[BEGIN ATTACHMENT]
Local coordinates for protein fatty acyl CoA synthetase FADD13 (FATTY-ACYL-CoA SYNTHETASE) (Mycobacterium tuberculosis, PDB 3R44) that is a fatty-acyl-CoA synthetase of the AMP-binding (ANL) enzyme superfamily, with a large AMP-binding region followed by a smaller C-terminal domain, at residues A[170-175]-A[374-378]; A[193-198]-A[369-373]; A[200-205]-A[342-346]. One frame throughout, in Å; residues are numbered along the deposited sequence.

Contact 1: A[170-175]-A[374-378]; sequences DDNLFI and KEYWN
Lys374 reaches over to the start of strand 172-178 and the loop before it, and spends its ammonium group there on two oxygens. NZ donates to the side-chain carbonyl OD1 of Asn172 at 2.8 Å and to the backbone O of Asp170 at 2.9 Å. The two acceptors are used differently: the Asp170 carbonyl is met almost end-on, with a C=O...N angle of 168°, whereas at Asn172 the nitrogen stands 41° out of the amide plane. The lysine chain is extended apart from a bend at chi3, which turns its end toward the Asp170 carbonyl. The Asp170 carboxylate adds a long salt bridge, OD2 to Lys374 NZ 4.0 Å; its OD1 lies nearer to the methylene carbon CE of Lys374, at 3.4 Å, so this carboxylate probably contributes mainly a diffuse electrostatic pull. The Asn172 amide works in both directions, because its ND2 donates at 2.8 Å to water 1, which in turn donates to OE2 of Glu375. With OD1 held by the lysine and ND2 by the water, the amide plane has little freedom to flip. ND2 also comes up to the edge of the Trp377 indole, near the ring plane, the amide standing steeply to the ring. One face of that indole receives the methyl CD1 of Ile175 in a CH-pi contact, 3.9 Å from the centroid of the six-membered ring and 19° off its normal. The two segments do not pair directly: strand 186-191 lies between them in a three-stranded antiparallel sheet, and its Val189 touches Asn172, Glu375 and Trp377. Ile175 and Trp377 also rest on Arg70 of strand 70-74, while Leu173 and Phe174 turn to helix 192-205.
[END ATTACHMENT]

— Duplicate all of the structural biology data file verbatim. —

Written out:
Local coordinates for protein fatty acyl CoA synthetase FADD13 (FATTY-ACYL-CoA SYNTHETASE) (Mycobacterium tuberculosis, PDB 3R44) that is a fatty-acyl-CoA synthetase of the AMP-binding (ANL) enzyme superfamily, with a large AMP-binding region followed by a smaller C-terminal domain, at residues A[170-175]-A[374-378]; A[193-198]-A[369-373]; A[200-205]-A[342-346]. One frame throughout, in Å; residues are numbered along the deposited sequence.

Contact 1: A[170-175]-A[374-378]; sequences DDNLFI and KEYWN
Lys374 reaches over to the start of strand 172-178 and the loop before it, and spends its ammonium group there on two oxygens. NZ donates to the side-chain carbonyl OD1 of Asn172 at 2.8 Å and to the backbone O of Asp170 at 2.9 Å. The two acceptors are used differently: the Asp170 carbonyl is met almost end-on, with a C=O...N angle of 168°, whereas at Asn172 the nitrogen stands 41° out of the amide plane. The lysine chain is extended apart from a bend at chi3, which turns its end toward the Asp170 carbonyl. The Asp170 carboxylate adds a long salt bridge, OD2 to Lys374 NZ 4.0 Å; its OD1 lies nearer to the methylene carbon CE of Lys374, at 3.4 Å, so this carboxylate probably contributes mainly a diffuse electrostatic pull. The Asn172 amide works in both directions, because its ND2 donates at 2.8 Å to water 1, which in turn donates to OE2 of Glu375. With OD1 held by the lysine and ND2 by the water, the amide plane has little freedom to flip. ND2 also comes up to the edge of the Trp377 indole, near the ring plane, the amide standing steeply to the ring. One face of that indole receives the methyl CD1 of Ile175 in a CH-pi contact, 3.9 Å from the centroid of the six-membered ring and 19° off its normal. The two segments do not pair directly: strand 186-191 lies between them in a three-stranded antiparallel sheet, and its Val189 touches Asn172, Glu375 and Trp377. Ile175 and Trp377 also rest on Arg70 of strand 70-74, while Leu173 and Phe174 turn to helix 192-205.